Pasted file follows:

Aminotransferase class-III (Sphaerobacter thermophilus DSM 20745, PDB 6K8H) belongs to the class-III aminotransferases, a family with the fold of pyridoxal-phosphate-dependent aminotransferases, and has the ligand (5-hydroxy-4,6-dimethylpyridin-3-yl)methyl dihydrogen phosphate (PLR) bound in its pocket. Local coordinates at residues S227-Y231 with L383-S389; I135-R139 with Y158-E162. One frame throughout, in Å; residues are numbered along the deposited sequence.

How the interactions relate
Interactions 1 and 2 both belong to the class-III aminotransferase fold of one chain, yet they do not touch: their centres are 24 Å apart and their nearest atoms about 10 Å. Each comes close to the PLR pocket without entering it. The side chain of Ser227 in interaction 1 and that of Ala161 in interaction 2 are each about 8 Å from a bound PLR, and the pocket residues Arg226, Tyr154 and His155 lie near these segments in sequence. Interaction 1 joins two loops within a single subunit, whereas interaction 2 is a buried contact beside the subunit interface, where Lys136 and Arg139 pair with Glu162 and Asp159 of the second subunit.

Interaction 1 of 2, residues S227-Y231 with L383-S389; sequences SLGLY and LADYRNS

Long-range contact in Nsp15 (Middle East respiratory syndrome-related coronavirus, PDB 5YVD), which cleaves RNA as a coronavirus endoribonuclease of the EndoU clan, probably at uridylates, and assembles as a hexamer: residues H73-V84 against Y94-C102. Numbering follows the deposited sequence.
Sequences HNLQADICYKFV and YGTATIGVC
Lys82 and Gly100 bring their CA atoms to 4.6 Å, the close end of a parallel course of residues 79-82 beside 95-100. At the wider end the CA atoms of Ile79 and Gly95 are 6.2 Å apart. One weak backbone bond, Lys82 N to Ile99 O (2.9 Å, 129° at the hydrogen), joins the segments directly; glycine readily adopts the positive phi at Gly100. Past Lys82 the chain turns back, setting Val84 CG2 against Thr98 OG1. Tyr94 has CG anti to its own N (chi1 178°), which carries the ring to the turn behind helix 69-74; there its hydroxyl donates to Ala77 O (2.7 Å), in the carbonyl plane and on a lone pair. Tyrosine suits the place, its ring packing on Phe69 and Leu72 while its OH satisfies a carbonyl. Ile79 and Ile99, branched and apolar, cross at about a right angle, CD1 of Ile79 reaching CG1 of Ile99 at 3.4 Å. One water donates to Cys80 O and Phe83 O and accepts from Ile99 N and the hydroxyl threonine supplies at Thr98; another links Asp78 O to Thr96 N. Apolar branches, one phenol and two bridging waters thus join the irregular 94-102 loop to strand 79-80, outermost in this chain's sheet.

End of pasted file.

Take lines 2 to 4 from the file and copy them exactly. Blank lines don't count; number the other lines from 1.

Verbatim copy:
How the interactions relate
Interactions 1 and 2 both belong to the class-III aminotransferase fold of one chain, yet they do not touch: their centres are 24 Å apart and their nearest atoms about 10 Å. Each comes close to the PLR pocket without entering it. The side chain of Ser227 in interaction 1 and that of Ala161 in interaction 2 are each about 8 Å from a bound PLR, and the pocket residues Arg226, Tyr154 and His155 lie near these segments in sequence. Interaction 1 joins two loops within a single subunit, whereas interaction 2 is a buried contact beside the subunit interface, where Lys136 and Arg139 pair with Glu162 and Asp159 of the second subunit.

Interaction 1 of 2, residues S227-Y231 with L383-S389; sequences SLGLY and LADYRNS